Bridge of Perth (1) (The)

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X:1 T:Bridge of Perth [1] M:C| L:1/8 R:Reel B: Daniel Dow – Twenty Minuets and Sixteen Reels or Country Dances (c. 1775, p. 29) B: https://digital.nls.uk/special-collections-of-printed-music/archive/106036365 Z:AK/Fiddler’s Companion K:A (A/B/c/d/e/ e)A dAfA|cAec ae Tc2|(A/B/c/d) ed ceAe|Bd=GB gd {c}TB2:| Aaea caea|Aaef eA Tc2|Aaea caAa|=gaeg BG TB2| Aaea caea|Aaef eA Tc2|Aa^ga eaca|B=gdg BG TB2|]



BRIDGE OF PERTH [1], THE. Scottish, Reel and Strathspey. A Mixolydian. Standard tuning (fiddle). AB (Ross, Surenne): AAB (Gow, Mackintosh, McGlashan, Skye): AABB (Athole, Lowe). Composed by Daniel Dow, probably to commemorate the opening of the Tay bridge at Perth, completed in 1772. The tune was first published the following year. John Glen (1891) finds the tune first printed in Dow's c. 1775 collection (p. 9), and Dow included it in another of his collections, published around the same time, Twenty Minuets and Sixteen Reels or Country Dances (p. 29).

Thomas Pennant crossed the new bridge in 1772 and wrote about it in his A Tour of Scotland and Voyage to the Hebrides, 1772 (published in 1776):
Smeaton's Perth Bridge today.

Ride over the bridge of Perth, the most beautiful structure of the kind in north Britain, designed and executed by Mr. Smeton [ed. Smeaton]]. Its length is nine hundred feet; the breadth (the only blemish) twenty-two with the parapets. The piers are founded ten feet beneath the bed of the river, upon oaken and beechen piles, and the stones laid in puzzalane, and cramped with iron. The number of arches nine; of which the centre is seventy-five feet in diameter. This noble work opens a communication with all the different great roads of the kingdom, and was completed at the expence of twenty-six thousand pounds: of this the commissioners of forfeited estates by his Majesty's permission, gave eleven thousand; Perth, two; private subscribers, four thousand seven hundred and fifty-six; the royal boroughs, five hundred. But this great work would have met with a check for want of money, had not the Earl of Kinnoull, with his characteristic public spirit, advanced the remaining sum, and tken the security of the tolls, with the hazard only to himself.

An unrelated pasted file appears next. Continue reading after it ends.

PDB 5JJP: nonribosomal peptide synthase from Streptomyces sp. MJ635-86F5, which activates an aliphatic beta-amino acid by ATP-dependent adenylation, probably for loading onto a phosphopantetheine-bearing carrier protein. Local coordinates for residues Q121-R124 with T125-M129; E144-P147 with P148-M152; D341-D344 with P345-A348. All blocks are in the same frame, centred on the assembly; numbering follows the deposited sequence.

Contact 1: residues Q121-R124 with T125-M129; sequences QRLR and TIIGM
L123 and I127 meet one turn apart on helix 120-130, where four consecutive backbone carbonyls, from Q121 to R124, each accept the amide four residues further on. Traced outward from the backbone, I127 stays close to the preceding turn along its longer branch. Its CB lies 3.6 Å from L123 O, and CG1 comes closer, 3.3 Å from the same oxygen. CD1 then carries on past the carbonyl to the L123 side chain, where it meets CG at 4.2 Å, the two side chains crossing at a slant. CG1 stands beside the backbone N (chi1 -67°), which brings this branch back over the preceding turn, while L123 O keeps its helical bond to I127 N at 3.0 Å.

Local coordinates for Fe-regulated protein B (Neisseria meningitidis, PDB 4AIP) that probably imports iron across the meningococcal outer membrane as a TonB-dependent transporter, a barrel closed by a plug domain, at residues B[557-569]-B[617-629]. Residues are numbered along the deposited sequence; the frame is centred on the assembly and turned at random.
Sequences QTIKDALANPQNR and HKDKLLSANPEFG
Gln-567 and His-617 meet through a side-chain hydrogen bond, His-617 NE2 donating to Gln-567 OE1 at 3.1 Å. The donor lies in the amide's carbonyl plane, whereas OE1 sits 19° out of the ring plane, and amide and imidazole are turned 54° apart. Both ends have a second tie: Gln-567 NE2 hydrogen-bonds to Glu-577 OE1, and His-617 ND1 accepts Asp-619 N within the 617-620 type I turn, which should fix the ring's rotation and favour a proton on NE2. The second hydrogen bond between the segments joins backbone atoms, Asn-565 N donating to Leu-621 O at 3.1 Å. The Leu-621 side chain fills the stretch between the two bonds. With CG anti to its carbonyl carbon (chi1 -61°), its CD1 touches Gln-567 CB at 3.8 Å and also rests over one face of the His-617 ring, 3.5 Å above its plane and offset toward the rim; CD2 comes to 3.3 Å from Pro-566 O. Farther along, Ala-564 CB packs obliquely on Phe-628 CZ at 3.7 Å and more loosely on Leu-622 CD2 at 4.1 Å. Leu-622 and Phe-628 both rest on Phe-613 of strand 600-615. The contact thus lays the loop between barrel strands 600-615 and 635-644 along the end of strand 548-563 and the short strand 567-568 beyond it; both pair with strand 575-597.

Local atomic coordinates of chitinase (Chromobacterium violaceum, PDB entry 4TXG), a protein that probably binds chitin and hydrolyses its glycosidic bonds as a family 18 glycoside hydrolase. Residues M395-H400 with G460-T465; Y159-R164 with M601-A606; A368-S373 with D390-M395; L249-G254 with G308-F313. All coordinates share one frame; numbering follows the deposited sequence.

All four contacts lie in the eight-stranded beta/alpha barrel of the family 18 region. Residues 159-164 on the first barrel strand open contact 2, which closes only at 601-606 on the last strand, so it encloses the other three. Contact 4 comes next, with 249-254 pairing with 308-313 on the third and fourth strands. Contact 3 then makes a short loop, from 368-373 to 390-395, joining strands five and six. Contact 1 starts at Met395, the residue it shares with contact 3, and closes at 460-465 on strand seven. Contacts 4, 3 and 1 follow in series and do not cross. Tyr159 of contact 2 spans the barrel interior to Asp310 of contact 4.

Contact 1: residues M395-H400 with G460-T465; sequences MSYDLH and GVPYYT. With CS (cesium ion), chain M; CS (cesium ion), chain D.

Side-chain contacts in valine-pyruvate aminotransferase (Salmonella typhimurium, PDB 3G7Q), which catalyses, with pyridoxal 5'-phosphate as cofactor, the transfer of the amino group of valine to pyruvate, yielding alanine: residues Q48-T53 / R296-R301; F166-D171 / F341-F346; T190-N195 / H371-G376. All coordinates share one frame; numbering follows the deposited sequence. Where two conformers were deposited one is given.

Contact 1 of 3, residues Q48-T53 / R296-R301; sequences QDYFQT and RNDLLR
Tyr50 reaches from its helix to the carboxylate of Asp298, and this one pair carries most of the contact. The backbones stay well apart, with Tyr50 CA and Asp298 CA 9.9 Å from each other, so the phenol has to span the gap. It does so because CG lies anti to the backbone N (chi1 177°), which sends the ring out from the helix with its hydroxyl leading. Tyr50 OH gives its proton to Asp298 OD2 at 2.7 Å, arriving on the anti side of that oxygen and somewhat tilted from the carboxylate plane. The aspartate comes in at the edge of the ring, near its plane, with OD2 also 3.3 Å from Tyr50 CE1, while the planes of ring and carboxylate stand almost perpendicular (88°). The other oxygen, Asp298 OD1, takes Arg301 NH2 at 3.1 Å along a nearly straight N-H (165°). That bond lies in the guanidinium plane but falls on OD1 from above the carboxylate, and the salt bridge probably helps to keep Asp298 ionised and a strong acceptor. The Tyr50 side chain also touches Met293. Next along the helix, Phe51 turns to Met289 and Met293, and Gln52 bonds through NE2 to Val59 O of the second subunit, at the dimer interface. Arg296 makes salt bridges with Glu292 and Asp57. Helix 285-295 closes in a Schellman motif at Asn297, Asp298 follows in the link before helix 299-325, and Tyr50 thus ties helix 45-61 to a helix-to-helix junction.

Additional notes



Printed sources : - Daniel Dow (Twenty Minuets and Sixteen Reels or Country Dances), c. 1775; p. 29. Gow (Complete Repository, Part 4), 1817; p. 28. Joseph Lowe (Lowe's Collection of Reels, Strathspeys and Jigs, book 1), 1844–1845; p. 5. MacDonald (The Skye Collection), 1887; p. 15. Abraham Mackintosh (Collection of Strathspeys, Reels, Jigs, &c.), c. 1805, p. 22. McGlashan (A Collection of Reels), c. 1786; p. 27. William Ross (Ross's Collection of Pipe Music), 1869; No. 195, p. 124 (pipe strathspey setting). Stewart-Robertson (The Athole Collection), 1884; p. 23. Surenne (Dance Music of Scotland), 1852; p. 51.






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